India to buy US defense tech under major security pact

India to buy US defense tech under major security pact

NEW DELHI: India will gain access to advanced US defense technology under a ground-breaking security deal signed in New Delhi on Thursday.

The Communications Compatibility and Security Agreement (COMCASA) also will allow New Delhi to buy advanced US military hardware, and give India access to a joint communication network linking the US and Indian armed forces. 

The agreement was signed during a meeting between the defense and foreign ministers of both countries in New Delhi.

US Secretary of State Michael Pompeo and Defense Secretary James Mattis held joint talks with their Indian counterparts, Sushma Swaraj and Nirmala Sitharaman.

Sitharaman told a joint press briefing the agreement “will enhance India’s defense preparedness.” 

“Defense cooperation has emerged as the most significant dimension of our strategic partnership and as a key driver of our overall bilateral relationship,” she said.

Pompeo described the agreement as “milestone and a major step in our defense collaboration that will allow us to better protect the freedom and prosperity of the Indo-Pacific region.”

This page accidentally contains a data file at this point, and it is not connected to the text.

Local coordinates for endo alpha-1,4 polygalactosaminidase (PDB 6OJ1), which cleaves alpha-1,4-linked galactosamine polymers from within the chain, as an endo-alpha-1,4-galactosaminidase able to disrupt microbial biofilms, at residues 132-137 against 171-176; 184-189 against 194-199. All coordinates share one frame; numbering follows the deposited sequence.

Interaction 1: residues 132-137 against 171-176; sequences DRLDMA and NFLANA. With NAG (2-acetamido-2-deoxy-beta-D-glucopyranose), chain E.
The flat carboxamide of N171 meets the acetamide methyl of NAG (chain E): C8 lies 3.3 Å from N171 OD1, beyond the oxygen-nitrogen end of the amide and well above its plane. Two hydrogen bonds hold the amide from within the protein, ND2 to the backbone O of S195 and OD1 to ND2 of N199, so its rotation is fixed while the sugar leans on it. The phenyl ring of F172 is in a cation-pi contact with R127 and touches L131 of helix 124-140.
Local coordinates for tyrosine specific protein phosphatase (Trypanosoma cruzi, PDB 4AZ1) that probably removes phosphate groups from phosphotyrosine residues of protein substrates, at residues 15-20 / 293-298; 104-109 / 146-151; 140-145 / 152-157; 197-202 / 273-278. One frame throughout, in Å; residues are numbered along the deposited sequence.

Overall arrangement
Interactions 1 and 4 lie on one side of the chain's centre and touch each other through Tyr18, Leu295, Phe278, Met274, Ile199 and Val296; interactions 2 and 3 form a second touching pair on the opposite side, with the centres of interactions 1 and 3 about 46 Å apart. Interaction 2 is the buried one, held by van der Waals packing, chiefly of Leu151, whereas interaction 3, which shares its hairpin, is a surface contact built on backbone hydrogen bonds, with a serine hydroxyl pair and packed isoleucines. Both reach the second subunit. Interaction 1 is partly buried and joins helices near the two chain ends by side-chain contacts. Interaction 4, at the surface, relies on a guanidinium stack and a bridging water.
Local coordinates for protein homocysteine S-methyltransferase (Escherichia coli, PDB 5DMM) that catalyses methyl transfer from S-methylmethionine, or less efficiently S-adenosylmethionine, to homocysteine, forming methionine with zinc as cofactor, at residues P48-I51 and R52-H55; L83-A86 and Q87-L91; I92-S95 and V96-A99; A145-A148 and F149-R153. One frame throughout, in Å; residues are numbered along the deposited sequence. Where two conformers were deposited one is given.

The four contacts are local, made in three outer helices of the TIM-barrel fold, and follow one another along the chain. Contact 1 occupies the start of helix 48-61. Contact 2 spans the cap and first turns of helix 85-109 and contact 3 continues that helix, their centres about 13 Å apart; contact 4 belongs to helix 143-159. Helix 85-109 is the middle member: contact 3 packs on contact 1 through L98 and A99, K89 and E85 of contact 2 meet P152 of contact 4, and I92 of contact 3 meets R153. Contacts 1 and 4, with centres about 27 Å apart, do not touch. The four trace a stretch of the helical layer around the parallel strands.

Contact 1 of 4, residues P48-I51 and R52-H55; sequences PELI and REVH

Swaraj and Pompeo established “a new hotline to remain in touch regularly.”

The foreign minister said the agreement would also speed up India’s entry into the Nuclear Suppliers Group, an organization of nuclear supplier countries that seeks to prevent nuclear proliferation by controlling the export of materials.

Foreign policy experts hailed the outcome of talks between the two countries.

“There was concern before the meeting that divergences were taking over the relationship, but the statement shows that the strategic relationship remains relevant,” said Harsh Pant, head of the strategic studies program with the Observer Research Foundation, a New Delhi-based think tank.

Pant told Arab News that the defense agreement showed both nations were looking to the long-term future.

However, he said that “China is a big elephant in the room in any discussion between New Delhi and Washington as far as the India-Pacific region is concerned.

“It’s true both countries want to manage China, but to say that they want to contain China is not true,” he said.

In the meeting on Thursday both sides also discussed the situation South Asia.

“India supports President Trump’s South Asia policy,” said Swaraj. “His call for Pakistan to stop its policy of supporting cross-border terrorism finds resonance with us.

“We discussed efforts by India and the US to promote an Afghan-led, Afghan-owned and Afghan government-controlled reconciliation process that brings together all ethnic groups in the country.”

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